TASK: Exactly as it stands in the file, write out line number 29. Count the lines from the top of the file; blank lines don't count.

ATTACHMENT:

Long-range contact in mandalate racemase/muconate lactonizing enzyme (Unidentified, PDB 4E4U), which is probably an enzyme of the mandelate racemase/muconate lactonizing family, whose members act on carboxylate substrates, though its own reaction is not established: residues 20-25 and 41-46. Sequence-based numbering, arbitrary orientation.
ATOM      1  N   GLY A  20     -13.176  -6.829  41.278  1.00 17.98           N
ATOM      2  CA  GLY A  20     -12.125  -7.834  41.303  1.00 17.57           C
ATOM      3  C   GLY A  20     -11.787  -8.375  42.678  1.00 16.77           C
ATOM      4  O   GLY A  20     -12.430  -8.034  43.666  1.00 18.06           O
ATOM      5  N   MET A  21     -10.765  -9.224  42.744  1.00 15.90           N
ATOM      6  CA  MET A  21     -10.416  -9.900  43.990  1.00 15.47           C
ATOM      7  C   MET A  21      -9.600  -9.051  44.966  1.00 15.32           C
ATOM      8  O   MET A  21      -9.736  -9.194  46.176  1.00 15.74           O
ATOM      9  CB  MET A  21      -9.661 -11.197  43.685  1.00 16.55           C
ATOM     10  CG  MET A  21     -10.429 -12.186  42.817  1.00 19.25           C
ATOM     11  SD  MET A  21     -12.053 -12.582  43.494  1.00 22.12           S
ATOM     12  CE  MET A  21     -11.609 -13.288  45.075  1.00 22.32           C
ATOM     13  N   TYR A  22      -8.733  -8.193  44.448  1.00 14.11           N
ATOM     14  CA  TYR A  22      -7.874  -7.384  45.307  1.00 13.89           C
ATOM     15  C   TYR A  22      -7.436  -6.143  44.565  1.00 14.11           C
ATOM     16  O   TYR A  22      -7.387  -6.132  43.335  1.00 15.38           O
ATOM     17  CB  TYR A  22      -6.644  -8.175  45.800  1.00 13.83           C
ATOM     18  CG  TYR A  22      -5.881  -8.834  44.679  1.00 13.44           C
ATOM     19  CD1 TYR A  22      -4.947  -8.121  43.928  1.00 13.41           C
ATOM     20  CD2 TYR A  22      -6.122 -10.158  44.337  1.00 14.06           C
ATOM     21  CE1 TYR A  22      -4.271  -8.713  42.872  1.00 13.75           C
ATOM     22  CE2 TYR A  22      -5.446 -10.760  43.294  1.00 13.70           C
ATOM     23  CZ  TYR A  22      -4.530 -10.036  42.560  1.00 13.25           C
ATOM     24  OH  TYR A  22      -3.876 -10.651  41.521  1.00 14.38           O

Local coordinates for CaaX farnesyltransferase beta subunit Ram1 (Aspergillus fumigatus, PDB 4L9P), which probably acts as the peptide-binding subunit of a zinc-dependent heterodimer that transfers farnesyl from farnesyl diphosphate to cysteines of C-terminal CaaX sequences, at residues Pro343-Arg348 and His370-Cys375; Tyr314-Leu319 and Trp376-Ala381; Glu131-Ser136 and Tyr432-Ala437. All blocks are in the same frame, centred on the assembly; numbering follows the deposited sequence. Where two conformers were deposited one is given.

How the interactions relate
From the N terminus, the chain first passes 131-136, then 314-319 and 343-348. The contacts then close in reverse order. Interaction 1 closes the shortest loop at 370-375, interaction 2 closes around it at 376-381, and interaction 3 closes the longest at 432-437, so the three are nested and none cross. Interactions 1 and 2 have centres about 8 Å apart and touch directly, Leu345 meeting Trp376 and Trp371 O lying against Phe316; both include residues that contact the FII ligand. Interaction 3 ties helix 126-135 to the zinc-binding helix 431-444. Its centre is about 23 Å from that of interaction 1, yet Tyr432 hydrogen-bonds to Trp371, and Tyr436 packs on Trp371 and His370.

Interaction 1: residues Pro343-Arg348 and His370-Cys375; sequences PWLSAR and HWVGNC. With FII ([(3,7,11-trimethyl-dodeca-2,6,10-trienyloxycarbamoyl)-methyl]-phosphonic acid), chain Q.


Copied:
Interaction 1: residues Pro343-Arg348 and His370-Cys375; sequences PWLSAR and HWVGNC. With FII ([(3,7,11-trimethyl-dodeca-2,6,10-trienyloxycarbamoyl)-methyl]-phosphonic acid), chain Q.